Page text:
Rising to his knee he said, “Oh, Thor, please take this humble offering to show that I am forgiven.” Almost prostrate now, he picked up the scoop and placed it on Thor’s lap beneath his arms.
Immediately there was a soft rumble and humming. Fearfully old Morge watched Thor’s arms come down, lift up the scoop and carry it inside his huge mouth. There was a sucking noise and the scoop was returned empty to his lap.
Filled with joy, Morge spent another endless time thanking Thor. Then all of a sudden an idea seized him. What if he carried Thor back to the tribe and presented him to the priest, Thougor, for all to worship and give sacrifices to? Would not he, the despised, the looked down upon, be the greatest of heroes? All that was known of Thor were the legends, but at last they would have the actual god!
Painfully, with many grunts and groans, he got Thor under one arm and staggered off towards the village, his crutch kicking up little puffs of dust.
Builder was having trouble with Thougor.
He almost wished now that he’d continued his search a little longer for a segment of humanity. He might have found a group less primitive who would have appreciated and understood his help much better. But this was the best he’d found; as it was, he’d wandered over the continent nearly a lifetime before even finding these poor wretches. But they were at least human--something that couldn’t be said for those others he’d come in contact with all through the past years.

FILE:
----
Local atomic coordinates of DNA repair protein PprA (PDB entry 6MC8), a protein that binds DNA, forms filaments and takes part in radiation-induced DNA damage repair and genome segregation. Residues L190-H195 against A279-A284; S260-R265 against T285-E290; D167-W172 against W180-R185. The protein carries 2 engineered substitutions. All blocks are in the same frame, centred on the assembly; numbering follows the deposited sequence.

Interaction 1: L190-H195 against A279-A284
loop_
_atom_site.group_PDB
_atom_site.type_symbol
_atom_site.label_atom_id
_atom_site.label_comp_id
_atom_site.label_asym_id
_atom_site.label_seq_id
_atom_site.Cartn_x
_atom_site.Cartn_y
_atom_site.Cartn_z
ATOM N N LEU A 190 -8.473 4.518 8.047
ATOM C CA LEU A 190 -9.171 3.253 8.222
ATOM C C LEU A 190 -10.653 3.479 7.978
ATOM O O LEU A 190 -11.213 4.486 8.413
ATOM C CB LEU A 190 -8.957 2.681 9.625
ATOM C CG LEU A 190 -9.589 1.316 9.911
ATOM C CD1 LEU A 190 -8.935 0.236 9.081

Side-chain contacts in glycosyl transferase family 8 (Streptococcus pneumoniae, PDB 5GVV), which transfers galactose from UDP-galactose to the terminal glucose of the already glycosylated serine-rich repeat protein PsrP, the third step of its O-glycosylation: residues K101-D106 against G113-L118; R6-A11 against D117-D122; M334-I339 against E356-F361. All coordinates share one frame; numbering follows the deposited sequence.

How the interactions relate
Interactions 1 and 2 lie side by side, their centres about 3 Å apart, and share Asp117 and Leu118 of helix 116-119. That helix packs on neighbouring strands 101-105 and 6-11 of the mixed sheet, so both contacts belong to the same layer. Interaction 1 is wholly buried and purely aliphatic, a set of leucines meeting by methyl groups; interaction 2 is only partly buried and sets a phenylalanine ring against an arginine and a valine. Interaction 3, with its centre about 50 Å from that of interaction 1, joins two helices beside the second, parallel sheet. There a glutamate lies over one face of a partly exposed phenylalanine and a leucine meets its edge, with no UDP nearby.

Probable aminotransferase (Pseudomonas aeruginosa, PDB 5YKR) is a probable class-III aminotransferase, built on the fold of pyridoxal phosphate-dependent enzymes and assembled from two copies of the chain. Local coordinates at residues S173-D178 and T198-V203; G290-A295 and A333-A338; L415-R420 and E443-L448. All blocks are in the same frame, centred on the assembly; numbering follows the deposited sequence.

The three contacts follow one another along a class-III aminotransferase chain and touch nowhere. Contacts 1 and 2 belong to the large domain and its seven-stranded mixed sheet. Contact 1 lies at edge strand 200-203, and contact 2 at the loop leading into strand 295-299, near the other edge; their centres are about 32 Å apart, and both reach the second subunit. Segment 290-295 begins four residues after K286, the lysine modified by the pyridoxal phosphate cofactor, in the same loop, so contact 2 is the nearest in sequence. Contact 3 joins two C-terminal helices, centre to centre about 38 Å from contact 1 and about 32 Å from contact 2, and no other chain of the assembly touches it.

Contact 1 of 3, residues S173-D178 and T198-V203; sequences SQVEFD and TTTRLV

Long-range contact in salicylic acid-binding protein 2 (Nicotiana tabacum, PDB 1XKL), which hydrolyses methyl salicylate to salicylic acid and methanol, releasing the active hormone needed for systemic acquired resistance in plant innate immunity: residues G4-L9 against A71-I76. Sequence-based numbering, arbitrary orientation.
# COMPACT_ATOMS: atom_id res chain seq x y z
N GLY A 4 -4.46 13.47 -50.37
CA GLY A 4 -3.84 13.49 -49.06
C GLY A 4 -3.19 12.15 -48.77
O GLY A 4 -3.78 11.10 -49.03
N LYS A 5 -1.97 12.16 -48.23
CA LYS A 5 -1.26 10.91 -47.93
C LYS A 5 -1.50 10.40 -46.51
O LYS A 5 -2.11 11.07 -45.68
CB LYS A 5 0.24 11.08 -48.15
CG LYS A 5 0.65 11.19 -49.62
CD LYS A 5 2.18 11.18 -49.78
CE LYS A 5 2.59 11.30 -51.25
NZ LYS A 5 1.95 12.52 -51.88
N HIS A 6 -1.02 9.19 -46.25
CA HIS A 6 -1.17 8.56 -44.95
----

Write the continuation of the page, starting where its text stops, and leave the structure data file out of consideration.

And now, after having been with the tribe--the only human tribe--for over a year, he was being balked by this--priest! Which meant being balked at setting up Truth and Knowledge as the only true gods of humanity, being balked at getting the dam built before the spring rains, so that there would not be another summer drouth followed by a winter of famine such as they had just passed through. The dam was his first big project; without freedom from want, there would be little progress next winter.
Almost savagely he turned on Thougor. “But why must you have this religious festival now?”
“Because of the finding of the god Thor,” came Thougor’s cold answer.
“Why the offerings of blood? Can’t they wait? The dam must be finished before the rains; but the loss of blood already has so weakened the workers that they can no longer work for a full day.”
“Which is more important, worldly or spiritual things?” Thougor replied.
“But there maybe won’t be anyone around to indulge in spiritual things if there’s another drouth this year!”
“Thor will see to it that there is not another drouth.”
“Yes, I know, but wouldn’t it be wiser to be on the safe side? Suppose somebody does something to displease Thor?”
“Nobody will displease Thor! It is my duty to see to that! I tell them what to think, so that they won’t displease Thor.”
A crafty devil you are, Builder thought. Manipulating this image of Thor you talk about, so that it will take the blood offerings of the people and even you and that half-baked discipline of yours, Morge. I must look at your god Thor one of these days--